FTSE higher but there is banking trouble ahead
Fiona Cincotta June 19, 2020 6:08 AM
Better-than-expected UK retail numbers and another European country declaring that it is virus free helped lift London stocks
Better-than-expected UK retail numbers and another European country declaring that it is virus free helped lift London stocks. US-China relations seem to be thawing and China now plans to step up its buying of US agricultural products, fulfilling its part of the agreement that was part of the Phase One of the Sino-US trade deal. Markets have shrugged off the ongoing weakness in the US job market where initial jobless claims increased more than expected and instead are focusing on the bounce backs in the economy that is accompanying the reopening across the UK and Europe.
But trouble might be brewing.
The shocking loss at Wirecard, the German online payment processor, which claims that fraudsters have taken €1.9 billion from its accounts, has put the company in a perilous positon. It was due to publish its results tomorrow but because of the gaping hole it may not do that, thus giving banks the option to terminate €2 billion in loans they have extended to Wirecard. Although its links with UK banks are not clear yet there is some nervousness in London where Lloyds Bank, normally the by far the most traded share in London, has slipped into the red and is seeing only a fraction of its usual traffic.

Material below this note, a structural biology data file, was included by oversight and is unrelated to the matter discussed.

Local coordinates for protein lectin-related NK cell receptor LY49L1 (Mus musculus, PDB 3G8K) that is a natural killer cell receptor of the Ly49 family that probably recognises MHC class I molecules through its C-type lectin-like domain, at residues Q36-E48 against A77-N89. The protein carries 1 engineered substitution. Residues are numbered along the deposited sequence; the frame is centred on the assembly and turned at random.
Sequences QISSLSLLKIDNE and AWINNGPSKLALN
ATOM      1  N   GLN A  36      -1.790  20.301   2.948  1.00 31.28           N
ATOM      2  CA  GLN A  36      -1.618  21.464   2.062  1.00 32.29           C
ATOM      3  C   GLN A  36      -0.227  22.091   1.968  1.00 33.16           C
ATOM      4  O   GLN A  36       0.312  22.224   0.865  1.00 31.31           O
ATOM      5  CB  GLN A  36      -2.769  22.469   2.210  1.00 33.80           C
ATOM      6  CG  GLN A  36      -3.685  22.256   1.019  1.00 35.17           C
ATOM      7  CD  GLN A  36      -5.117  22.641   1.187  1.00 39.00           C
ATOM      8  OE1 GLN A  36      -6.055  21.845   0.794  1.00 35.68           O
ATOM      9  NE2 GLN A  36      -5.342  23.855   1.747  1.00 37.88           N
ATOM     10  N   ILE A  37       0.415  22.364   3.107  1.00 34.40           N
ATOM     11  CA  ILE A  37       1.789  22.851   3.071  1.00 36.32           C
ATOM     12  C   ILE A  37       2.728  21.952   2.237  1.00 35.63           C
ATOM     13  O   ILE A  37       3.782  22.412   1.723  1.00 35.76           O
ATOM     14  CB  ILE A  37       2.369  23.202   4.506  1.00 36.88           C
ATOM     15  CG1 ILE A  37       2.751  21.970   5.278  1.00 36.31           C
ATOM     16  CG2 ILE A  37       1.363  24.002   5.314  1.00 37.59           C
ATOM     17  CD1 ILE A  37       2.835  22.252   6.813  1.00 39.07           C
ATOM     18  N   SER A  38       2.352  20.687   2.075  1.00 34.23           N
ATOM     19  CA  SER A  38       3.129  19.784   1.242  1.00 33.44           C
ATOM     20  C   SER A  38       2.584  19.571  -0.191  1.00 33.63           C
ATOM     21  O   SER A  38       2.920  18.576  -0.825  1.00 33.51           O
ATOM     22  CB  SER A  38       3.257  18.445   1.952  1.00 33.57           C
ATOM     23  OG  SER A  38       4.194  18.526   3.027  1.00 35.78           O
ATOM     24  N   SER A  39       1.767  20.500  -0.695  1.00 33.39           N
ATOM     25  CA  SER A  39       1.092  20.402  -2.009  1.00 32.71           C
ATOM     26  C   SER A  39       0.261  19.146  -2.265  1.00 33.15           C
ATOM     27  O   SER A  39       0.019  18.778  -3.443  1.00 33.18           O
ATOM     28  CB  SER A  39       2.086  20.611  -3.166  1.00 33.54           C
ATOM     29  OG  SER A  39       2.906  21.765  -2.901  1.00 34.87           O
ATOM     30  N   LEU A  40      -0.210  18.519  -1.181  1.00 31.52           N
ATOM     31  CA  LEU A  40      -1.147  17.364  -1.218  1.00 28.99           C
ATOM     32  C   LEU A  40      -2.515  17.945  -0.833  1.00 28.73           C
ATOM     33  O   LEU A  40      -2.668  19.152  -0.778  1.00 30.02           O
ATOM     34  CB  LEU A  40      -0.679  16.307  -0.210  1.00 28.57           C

Among the main FTSE risers are drinks maker Diageo and exhibition organiser Informa, while oil firms also rallied on the back of stronger oil prices.
Iraq, Kazakh pledge lifts Brent crude
OPEC+ has intensified pressure on those members which don’t honour their production cut commitments, particularly Iraq, Nigeria and Kazakhstan, and as part of this has introduced monthly monitoring. The monitoring panel had its first meeting yesterday and managed to extract promises from Iraq and Kazakhstan that they will make up for their overproduction in May. Brent crude’s rally of over 2.3% this morning made up for losses this week, caused by still rising stock levels in the US.
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